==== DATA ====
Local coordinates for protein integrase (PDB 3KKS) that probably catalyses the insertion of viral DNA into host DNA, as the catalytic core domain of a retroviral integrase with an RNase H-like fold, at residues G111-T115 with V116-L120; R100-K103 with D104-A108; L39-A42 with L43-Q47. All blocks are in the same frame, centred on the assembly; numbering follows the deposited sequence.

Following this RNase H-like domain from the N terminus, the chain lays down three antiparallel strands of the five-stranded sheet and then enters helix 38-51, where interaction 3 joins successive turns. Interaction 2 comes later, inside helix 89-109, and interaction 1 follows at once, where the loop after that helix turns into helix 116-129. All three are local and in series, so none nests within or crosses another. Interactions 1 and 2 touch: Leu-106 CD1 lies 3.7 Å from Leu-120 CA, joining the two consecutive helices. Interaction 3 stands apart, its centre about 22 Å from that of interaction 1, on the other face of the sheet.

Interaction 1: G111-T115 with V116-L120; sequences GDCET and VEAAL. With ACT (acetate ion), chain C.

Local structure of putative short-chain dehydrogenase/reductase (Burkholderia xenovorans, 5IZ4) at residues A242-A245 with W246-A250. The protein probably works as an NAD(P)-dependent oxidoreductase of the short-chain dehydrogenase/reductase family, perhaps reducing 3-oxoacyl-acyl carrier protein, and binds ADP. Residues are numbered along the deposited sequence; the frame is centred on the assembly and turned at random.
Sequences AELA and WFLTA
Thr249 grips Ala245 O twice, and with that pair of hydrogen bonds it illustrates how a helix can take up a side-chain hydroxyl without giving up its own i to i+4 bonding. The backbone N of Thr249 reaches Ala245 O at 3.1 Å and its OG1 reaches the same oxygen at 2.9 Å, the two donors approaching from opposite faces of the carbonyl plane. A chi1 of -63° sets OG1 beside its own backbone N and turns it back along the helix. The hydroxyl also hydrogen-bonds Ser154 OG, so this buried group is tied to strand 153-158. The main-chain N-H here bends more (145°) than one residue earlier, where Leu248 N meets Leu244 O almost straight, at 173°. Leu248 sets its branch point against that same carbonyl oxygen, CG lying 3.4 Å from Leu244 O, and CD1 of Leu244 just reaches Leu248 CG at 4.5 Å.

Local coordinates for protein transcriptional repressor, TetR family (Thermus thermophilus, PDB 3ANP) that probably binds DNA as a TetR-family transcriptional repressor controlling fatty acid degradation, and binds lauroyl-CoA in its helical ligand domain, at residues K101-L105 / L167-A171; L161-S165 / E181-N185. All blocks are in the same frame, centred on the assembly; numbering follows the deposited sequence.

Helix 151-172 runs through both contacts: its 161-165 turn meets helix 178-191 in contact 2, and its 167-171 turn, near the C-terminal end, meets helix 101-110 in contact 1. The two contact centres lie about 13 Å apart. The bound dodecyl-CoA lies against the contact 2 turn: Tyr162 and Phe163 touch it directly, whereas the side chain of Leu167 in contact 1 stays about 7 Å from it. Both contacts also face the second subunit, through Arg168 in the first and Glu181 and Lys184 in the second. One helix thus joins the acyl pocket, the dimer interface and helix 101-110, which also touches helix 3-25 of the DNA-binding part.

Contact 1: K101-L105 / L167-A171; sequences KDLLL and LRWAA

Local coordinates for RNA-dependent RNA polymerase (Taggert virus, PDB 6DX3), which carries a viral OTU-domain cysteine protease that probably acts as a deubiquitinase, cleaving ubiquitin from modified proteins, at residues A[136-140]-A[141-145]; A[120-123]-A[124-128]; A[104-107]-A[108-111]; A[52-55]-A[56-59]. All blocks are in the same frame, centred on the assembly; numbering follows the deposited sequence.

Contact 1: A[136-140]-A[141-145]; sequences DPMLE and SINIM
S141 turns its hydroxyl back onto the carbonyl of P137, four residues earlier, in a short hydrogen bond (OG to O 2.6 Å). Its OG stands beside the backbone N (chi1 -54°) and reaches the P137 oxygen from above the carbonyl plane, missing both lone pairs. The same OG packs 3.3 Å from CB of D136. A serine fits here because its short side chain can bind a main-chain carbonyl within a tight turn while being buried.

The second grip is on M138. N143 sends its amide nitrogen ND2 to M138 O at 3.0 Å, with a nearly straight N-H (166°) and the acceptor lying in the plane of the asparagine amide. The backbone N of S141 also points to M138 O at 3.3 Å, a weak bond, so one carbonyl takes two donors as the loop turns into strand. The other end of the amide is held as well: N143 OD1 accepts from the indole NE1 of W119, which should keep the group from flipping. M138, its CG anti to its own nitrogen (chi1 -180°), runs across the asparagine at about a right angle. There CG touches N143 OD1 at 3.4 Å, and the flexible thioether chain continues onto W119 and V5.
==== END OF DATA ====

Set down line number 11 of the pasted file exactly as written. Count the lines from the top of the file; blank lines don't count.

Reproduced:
Contact 1: A[136-140]-A[141-145]; sequences DPMLE and SINIM